Running Head: T&W Building Co v. Merrillville Sport & Fitness Inc.
T&W Building Co v. Merrillville Sport & Fitness Inc.
Keller Graduate School of Management
Professor: James Keenan
Business Law: Strategic Considerations for Managers & Owners
T&W Building Company, the landlord, the defendant in the case.
Merrillville Sport & Fitness, INC., the tenant, the plaintiff in the case.
T&W Building Company entered into a five-year lease agreement as the landlord with Merrillville Sport & Fitness INC., to lease space in a building that would be used as a sports and fitness center. The lease provided that the ...view middle of the document...
Whether the tenants are allowed a refund on the rents due during their occupation as an element of damages?
V. Whether the court went wrong in admitting the plaintiff?
The central question in the case is whether or not constructive eviction was in a reasonable amount of time and if the awarded amount was excessive.
The courts resolved the issue by reviewing the evidence of the lower court based on the defendants claim. The courts did uphold the lower courts and awarded judgment to the plaintiff.
The landlord focuses his argument against constructive eviction upon whether the tenant’s abandonment occurred within a reasonable time. Constructive eviction occurs when residential rental property is an uninhabitable condition. The uninhabitable condition makes the property unsuitable to live in, forcing the tenants to leave the property. When residential real property is uninhabitable, it creates a condition under which the tenants have been ‘constructively evicted’: the facts and circumstances are such that the tenant is unable to have full use and possession of the rental property and therefore, in reality, have been evicted.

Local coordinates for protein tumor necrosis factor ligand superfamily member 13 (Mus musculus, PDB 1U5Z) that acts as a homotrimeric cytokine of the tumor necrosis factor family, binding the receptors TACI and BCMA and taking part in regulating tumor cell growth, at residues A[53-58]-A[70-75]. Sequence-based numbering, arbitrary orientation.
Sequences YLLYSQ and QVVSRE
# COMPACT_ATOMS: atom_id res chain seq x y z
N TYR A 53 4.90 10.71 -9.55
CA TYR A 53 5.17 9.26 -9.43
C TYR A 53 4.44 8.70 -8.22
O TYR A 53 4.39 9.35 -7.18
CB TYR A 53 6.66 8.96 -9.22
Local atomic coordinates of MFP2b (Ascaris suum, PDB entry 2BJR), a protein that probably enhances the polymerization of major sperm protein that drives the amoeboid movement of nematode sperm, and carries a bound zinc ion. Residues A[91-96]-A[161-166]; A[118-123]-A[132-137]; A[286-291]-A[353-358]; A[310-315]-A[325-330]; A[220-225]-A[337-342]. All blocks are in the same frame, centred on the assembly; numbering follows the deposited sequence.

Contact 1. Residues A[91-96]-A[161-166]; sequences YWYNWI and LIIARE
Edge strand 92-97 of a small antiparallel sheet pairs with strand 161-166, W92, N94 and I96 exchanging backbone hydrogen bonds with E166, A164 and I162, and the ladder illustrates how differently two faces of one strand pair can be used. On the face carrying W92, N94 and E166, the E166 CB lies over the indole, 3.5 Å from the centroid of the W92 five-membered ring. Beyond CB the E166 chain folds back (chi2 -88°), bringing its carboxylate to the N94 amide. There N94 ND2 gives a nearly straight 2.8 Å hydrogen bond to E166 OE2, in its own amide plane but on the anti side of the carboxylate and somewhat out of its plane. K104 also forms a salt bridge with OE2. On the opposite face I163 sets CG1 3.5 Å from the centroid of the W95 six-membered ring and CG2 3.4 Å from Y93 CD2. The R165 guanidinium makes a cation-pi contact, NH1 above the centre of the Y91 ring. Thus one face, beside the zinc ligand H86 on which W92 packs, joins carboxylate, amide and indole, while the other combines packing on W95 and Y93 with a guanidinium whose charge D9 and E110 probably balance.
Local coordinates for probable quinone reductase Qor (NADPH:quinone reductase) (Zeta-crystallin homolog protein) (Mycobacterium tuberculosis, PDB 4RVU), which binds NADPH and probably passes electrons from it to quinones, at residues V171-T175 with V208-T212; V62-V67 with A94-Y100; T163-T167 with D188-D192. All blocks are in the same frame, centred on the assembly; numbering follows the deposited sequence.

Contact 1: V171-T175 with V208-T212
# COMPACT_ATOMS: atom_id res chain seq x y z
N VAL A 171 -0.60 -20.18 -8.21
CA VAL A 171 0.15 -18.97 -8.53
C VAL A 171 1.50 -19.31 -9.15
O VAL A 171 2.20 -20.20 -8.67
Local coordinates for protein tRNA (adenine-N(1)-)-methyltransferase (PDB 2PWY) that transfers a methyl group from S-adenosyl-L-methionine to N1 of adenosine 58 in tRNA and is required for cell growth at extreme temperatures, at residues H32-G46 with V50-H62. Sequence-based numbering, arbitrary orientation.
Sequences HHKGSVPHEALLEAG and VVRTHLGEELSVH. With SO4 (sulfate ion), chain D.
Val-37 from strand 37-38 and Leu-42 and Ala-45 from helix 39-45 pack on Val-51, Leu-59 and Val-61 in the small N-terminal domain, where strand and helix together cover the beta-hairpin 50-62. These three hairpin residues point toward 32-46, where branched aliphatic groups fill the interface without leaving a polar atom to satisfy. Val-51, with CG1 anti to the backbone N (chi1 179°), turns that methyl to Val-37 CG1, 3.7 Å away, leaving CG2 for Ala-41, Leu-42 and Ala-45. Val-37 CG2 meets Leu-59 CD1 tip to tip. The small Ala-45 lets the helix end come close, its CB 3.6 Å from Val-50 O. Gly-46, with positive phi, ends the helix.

To claim constructive eviction, the tenant must serve the landlord with a written notice of the constructive eviction and provide the landlord with a reasonable amount of time to clear up the problem. While, it is necessary to give the landlord a chance to remedy the problems, in this case the problems weren’t remedy causing the tenants to leave the premises. In this particular case, the plaintiff didn’t leave until after a year of renting property although claims were submitted within the first month. According to the lease, the landlord had the duty to maintain the physical structure of the leased premises, as well as the electrical, mechanical, and plumbing equipment. The landlord was also to keep the heating and cooling “in good order, repair and condition”, and was to commence the required repairs as soon as reasonably practicable after receiving the written notice from the tenants. The landlord argues that because the heat problem was “remedied” a month prior to the tenant’s abandonment, it did not abandon within a reasonable time.
There is evidence that this problem was also left un-remedied. The defendant provided two photos depicting the leased premises after the tenants had left. The photos show at least 1/3 of the ceiling tiles were missing, which would allow the heat to escape to the roof and contradict any assertions that the area was contained. Thus, the evidence indicating that the space was not contained as of the time the tenants had abandoned the premises and that the lack of heat was not alleviated. Since the facts were not undisputed and reasonable minds could differ as to whether abandoning occurred in a reasonable time frame, constructive eviction is a present fact.
The plaintiff also brought up the issue of excessive damages awarded. A...